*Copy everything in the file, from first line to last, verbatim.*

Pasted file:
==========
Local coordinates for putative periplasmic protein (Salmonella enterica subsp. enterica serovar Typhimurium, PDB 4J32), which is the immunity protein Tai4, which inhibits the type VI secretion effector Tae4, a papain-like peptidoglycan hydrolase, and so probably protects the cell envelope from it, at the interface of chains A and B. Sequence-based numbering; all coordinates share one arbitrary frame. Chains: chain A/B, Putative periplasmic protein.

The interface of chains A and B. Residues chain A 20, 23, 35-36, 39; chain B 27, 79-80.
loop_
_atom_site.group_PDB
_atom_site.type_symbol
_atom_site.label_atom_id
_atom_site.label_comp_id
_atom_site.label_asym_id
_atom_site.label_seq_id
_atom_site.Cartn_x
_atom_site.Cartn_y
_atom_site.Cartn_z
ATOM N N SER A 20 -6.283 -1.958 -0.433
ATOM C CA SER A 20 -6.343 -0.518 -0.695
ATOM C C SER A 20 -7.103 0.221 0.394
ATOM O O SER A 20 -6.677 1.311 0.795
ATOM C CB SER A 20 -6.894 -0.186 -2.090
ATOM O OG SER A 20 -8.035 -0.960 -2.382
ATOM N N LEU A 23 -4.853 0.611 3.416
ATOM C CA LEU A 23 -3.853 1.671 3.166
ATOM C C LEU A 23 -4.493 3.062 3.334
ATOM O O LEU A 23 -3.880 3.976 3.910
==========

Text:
Local coordinates for putative periplasmic protein (Salmonella enterica subsp. enterica serovar Typhimurium, PDB 4J32), which is the immunity protein Tai4, which inhibits the type VI secretion effector Tae4, a papain-like peptidoglycan hydrolase, and so probably protects the cell envelope from it, at the interface of chains A and B. Sequence-based numbering; all coordinates share one arbitrary frame. Chains: chain A/B, Putative periplasmic protein.

The interface of chains A and B. Residues chain A 20, 23, 35-36, 39; chain B 27, 79-80.
loop_
_atom_site.group_PDB
_atom_site.type_symbol
_atom_site.label_atom_id
_atom_site.label_comp_id
_atom_site.label_asym_id
_atom_site.label_seq_id
_atom_site.Cartn_x
_atom_site.Cartn_y
_atom_site.Cartn_z
ATOM N N SER A 20 -6.283 -1.958 -0.433
ATOM C CA SER A 20 -6.343 -0.518 -0.695
ATOM C C SER A 20 -7.103 0.221 0.394
ATOM O O SER A 20 -6.677 1.311 0.795
ATOM C CB SER A 20 -6.894 -0.186 -2.090
ATOM O OG SER A 20 -8.035 -0.960 -2.382
ATOM N N LEU A 23 -4.853 0.611 3.416
ATOM C CA LEU A 23 -3.853 1.671 3.166
ATOM C C LEU A 23 -4.493 3.062 3.334
ATOM O O LEU A 23 -3.880 3.976 3.910